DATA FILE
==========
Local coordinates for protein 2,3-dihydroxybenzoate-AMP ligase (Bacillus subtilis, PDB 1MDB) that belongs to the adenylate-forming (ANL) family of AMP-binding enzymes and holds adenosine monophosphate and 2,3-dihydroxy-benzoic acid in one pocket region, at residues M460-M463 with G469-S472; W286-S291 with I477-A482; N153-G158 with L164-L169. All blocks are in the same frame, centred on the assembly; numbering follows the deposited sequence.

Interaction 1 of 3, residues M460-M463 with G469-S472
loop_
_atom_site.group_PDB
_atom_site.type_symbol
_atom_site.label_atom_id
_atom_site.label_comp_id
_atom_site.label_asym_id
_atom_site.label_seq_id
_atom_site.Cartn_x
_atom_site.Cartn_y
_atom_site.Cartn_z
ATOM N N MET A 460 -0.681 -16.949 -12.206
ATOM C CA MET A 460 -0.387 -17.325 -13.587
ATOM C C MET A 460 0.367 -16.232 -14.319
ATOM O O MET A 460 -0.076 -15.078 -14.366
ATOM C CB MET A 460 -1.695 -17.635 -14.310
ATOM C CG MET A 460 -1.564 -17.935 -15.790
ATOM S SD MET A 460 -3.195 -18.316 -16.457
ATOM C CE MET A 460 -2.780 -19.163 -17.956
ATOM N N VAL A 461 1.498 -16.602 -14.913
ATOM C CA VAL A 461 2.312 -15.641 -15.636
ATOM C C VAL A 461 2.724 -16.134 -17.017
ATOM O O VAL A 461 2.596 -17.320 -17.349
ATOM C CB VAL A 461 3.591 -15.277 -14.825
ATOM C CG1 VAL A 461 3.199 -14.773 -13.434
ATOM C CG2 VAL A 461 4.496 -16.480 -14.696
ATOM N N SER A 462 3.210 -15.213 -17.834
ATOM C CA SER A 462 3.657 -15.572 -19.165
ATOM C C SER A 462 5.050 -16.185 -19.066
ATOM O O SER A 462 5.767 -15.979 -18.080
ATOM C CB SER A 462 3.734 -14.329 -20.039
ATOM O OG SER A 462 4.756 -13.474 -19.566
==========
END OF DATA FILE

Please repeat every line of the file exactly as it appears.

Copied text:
Local coordinates for protein 2,3-dihydroxybenzoate-AMP ligase (Bacillus subtilis, PDB 1MDB) that belongs to the adenylate-forming (ANL) family of AMP-binding enzymes and holds adenosine monophosphate and 2,3-dihydroxy-benzoic acid in one pocket region, at residues M460-M463 with G469-S472; W286-S291 with I477-A482; N153-G158 with L164-L169. All blocks are in the same frame, centred on the assembly; numbering follows the deposited sequence.

Interaction 1 of 3, residues M460-M463 with G469-S472
loop_
_atom_site.group_PDB
_atom_site.type_symbol
_atom_site.label_atom_id
_atom_site.label_comp_id
_atom_site.label_asym_id
_atom_site.label_seq_id
_atom_site.Cartn_x
_atom_site.Cartn_y
_atom_site.Cartn_z
ATOM N N MET A 460 -0.681 -16.949 -12.206
ATOM C CA MET A 460 -0.387 -17.325 -13.587
ATOM C C MET A 460 0.367 -16.232 -14.319
ATOM O O MET A 460 -0.076 -15.078 -14.366
ATOM C CB MET A 460 -1.695 -17.635 -14.310
ATOM C CG MET A 460 -1.564 -17.935 -15.790
ATOM S SD MET A 460 -3.195 -18.316 -16.457
ATOM C CE MET A 460 -2.780 -19.163 -17.956
ATOM N N VAL A 461 1.498 -16.602 -14.913
ATOM C CA VAL A 461 2.312 -15.641 -15.636
ATOM C C VAL A 461 2.724 -16.134 -17.017
ATOM O O VAL A 461 2.596 -17.320 -17.349
ATOM C CB VAL A 461 3.591 -15.277 -14.825
ATOM C CG1 VAL A 461 3.199 -14.773 -13.434
ATOM C CG2 VAL A 461 4.496 -16.480 -14.696
ATOM N N SER A 462 3.210 -15.213 -17.834
ATOM C CA SER A 462 3.657 -15.572 -19.165
ATOM C C SER A 462 5.050 -16.185 -19.066
ATOM O O SER A 462 5.767 -15.979 -18.080
ATOM C CB SER A 462 3.734 -14.329 -20.039
ATOM O OG SER A 462 4.756 -13.474 -19.566